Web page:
Also if you believe the author of the above review has a leaning toward the Daily Mail I would ask: have you read the review or just skimmed the title? Next time don’t write cutting “advice” to a true reviewer.

    • Yeah, okay, so maybe the reviewer didn’t like the film. That’s the beauty of being a critic. It’s all opinion. There’s no black or white when it comes to reviewing stuff like this. If the critic’s moral compass doesn’t agree with yours, then you don’t actually have to pay attention to what they say.

      On a related note, you sir, seem to me like a conceited prick. Heed your teachings? Yeah right. What teachings? You’re as one sided as the author that you’re criticising. Given your closed minded nature and inherent ability to slate, I’m sure you could be the next AA Gill. Probably not though, you’d probably be lucky to be the next Piers Morgan.

  3. lol @ the avenger, what are you a superhero? easy to insult someone when they don’t know who you are 🙂 Also the other guy who felt he had to save the day, read what I have to write very carefully, you may just learn something.

    “If every writer just said this movie is exactly what I thought it would be, then there would be no point writing reviews.” This is not what I said. At all. I said that the film should be judged on its merits. What he did was just give an opinion with no attempt to appraise the film in its actual context. To break it down for you, it’s the reason magazines like Kerrang! don’t review dance music, for example. The reviewers there review rock/metal music because they have a LIKE for the genre in general and can distinguish (to their taste) between “good” and “bad” records. What this reviewer did was point out things about the GENRE that he doesn’t like i.e. he reviewed “morally reprehensible content in comedy films” instead of the actual film itself – you could transpose any of his criticisms to a plethora of other comedy films and you wouldn’t notice the difference. As a result, his review if of 0 use of anyone who was thinking of going to see the film. Of course I’m not saying you can’t write a negative review of the film but that’s not what he did, and if this time you people read my comment nice and slowly you’ll find it makes perfect sense.

    “On a related note, you sir, seem to me like a conceited prick. Heed your teachings? Yeah right. What teachings?”

    See Above.

  4. Hadley Middleton on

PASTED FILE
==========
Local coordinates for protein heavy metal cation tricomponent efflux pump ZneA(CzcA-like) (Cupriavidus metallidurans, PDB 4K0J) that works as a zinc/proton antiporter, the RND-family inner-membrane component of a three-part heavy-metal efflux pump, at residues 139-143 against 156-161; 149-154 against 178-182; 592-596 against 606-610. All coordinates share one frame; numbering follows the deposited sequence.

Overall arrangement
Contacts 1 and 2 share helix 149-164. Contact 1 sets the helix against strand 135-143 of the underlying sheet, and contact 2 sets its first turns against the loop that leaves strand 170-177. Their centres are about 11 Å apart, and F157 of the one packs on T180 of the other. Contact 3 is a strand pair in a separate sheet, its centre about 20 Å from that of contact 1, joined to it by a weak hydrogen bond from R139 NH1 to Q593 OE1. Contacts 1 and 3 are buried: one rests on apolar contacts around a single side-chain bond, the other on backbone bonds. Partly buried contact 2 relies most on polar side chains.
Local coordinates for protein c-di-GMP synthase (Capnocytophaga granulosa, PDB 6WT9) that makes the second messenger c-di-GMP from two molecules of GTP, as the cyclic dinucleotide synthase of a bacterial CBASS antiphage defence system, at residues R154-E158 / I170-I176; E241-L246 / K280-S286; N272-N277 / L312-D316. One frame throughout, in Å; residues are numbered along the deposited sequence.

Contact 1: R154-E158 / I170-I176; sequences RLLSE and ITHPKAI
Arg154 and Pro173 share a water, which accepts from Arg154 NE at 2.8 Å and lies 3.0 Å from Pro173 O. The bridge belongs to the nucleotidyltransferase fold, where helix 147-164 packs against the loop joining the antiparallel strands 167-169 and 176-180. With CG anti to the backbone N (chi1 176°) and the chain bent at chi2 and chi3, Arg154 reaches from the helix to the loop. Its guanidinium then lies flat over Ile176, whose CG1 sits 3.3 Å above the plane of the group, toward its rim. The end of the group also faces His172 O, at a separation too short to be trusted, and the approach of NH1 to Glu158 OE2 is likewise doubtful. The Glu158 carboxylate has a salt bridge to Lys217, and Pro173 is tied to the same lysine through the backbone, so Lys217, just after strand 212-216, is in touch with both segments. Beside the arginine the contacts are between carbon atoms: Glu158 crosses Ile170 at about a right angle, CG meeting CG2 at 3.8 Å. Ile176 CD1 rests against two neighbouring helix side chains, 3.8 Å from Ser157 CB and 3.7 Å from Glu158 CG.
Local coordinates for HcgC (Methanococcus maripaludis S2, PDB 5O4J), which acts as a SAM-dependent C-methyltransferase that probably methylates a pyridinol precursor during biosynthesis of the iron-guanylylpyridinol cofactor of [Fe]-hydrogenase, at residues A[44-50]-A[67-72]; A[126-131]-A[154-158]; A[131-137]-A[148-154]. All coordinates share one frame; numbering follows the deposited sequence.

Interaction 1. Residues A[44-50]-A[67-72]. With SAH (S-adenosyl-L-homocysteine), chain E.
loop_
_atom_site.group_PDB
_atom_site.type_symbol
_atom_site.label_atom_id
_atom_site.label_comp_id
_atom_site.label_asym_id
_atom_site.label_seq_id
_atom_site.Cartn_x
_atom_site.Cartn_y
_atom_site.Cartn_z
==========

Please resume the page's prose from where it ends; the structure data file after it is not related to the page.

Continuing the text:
I think that’s really unfair Dhanesh.You are being extremely arrogant. It’s the reviewers right to give their opinion, and in all honesty, I’m pretty certain I would be disgusted by this film too. At least ‘Team America’ is making a satirical comment about the state of present-day America, it’s not as vapid as ‘Due Date’. Comparisons between them are impossible – Team America had a clear intention to expose the hypocrisy of America.

    I don’t understand why you insist on criticising the work of others so often. What’s wrong with you?

    • All I can say is at least my criticism isn’t personally offensive. “What’s wrong with you”, “sanctimonious prick”? Seriously , it’s just my thoughts on his review. Might as well remove the comments feature if you’re going to complain every time I make a comment.

      “Team America’ is making a satirical comment about the state of present-day America”

      What part of present-day America was the barbie doll porn satirising then? Even the creators themselves have said that not everything they do has a deep meaning and that sometimes they do stuff just to get a laugh.I feel my comments were constructive. Countless comedies have incorporated drug use. Harold and Kumar? Spitting on a dog’s face? Surely not “worse” than sex with an apple pie (American Pie)? The point is that the thing’s he’s “outraged” over aren’t worse than anything else in the genre. The fact that no one else has dramatically pulled this film up for its content shows that its pretty much par for the course in terms of this type of film. There’s nothing wrong with not liking this type of humour but using this catch-all dislike to harshly rate a film in that genre is wrong. It’s like reviewing a Tarrantino film and complaining about excessive violence.

      Also, I think my criticism was constructive. I even suggested he write an article about it – as we heard in the meeting, Features gets the least submissions! You should be thanking me 🙂

      I honestly don’t know how I can make my point any better. If you still manage to take personal offence to this Hadley I’m sorry but it’s an opinionated article so he should expect opinionated responses!

      • Ciarán McManus on